Apart from the impetus towards integrated training there are other issues current in theory, which hold the promise of a better deal for residential practice by the social work profession as a whole in the future. One of these concerns new developments in the theory related to social work practice. For a long time the concept of ‘casework’ dominated social work thinking to the extent that the terms ‘casework’ and ‘social work` were seen by some as synonymous whilst other areas of practice were excluded from the description ‘social work.’ More recently group work and community work have been accepted as discrete methods alongside casework, and the debate continues as to whether residential work is a ‘fourth method’ or a setting in which the three ‘methods’ are practised. Latterly 4 attempts have been made to put forward an ‘inte· grated’ approach combining all the ‘methods’ which renders this debate obsolete and offers great potential for developing the theoretical framework of residential work and for incorporating it into the mainstream of social work thought and practice .5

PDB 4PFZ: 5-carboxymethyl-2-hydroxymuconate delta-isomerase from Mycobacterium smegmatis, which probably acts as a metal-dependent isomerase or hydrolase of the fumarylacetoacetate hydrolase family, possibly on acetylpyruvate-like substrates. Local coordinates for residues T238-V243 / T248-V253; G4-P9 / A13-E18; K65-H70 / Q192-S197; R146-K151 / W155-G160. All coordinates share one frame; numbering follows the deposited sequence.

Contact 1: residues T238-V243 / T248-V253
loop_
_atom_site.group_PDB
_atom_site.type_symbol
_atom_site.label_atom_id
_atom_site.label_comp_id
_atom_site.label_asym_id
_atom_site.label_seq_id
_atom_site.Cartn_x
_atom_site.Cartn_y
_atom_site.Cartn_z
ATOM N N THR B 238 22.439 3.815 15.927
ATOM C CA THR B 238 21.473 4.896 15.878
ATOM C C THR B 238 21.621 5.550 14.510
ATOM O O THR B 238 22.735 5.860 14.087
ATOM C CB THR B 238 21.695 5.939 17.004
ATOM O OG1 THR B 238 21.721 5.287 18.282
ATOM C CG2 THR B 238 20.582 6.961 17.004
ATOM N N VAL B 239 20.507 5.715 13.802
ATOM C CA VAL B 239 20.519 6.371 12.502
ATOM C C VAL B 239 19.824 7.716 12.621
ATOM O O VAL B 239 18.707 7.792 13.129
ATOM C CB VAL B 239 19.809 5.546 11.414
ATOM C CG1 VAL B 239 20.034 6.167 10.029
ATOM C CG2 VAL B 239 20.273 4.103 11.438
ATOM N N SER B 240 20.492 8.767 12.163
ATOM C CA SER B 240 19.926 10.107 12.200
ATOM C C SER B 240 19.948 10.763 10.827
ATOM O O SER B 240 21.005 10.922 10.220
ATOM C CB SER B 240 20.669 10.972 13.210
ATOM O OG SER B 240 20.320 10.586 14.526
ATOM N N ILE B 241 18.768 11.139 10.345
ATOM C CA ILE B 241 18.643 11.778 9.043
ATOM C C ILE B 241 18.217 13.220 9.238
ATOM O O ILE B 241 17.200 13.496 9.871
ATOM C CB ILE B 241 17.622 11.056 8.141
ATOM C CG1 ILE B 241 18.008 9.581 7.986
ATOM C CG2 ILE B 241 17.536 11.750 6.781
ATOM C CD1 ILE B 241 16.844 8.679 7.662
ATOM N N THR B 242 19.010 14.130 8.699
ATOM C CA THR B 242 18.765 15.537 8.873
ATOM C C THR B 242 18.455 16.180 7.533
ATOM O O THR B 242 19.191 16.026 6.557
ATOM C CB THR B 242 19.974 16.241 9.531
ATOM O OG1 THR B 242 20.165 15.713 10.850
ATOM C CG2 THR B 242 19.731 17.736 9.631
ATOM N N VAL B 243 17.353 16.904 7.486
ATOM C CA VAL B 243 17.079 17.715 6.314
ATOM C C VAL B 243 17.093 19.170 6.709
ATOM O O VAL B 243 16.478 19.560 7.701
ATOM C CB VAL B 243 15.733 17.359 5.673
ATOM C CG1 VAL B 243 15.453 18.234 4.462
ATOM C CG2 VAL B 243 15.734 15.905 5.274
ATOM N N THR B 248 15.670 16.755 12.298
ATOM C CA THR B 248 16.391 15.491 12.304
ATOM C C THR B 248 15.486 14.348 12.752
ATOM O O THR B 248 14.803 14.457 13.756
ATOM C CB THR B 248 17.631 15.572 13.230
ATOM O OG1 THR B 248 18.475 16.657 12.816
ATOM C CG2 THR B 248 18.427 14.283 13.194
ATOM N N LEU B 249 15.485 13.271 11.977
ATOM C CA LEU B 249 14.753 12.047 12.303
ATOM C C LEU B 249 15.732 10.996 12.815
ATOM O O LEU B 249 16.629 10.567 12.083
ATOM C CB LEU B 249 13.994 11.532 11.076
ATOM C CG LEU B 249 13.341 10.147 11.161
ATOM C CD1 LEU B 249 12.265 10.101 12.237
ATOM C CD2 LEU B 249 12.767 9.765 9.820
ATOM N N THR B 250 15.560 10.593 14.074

Integration in theory needs to be followed by an attempt to integrate practice and the concept of the ‘key worker' 6 is an encouraging beginning to the long process of breaking down some of the rigid role boundaries which have traditionally existed between residential and field social work. Taken further7 this concept refutes the common idea that residential and community care are contradictory in nature, and leads to an appreciation of the complementary nature of their roles and the need for closer links.
Other areas of theory which have had a disproportionate influence on the negative way in which residential care is viewed are the ideas of Bowlby and of Goffman. With increasing cynicism about the validity of the psycho-analytic framework, and with recent re-assessments of maternal deprivation theories8 their implications for residential practice have less adverse impact. Similarly, although Goffman9 has served a useful function in highlighting the problems of institutionalisation rarely has his negative approach been counter-balanced by a clear expression of the validity of and the need for residential care, though flaws in Goffman’s statement have at least been pointed out for some time.“10 Additionally recent cases of NAI [Non-Accidental Injury] have received much attention in the press and have made both public and professional opinion aware of the traumas a child or a young person can suffer in a poor home situation—a reality of which residential workers have been only too aware.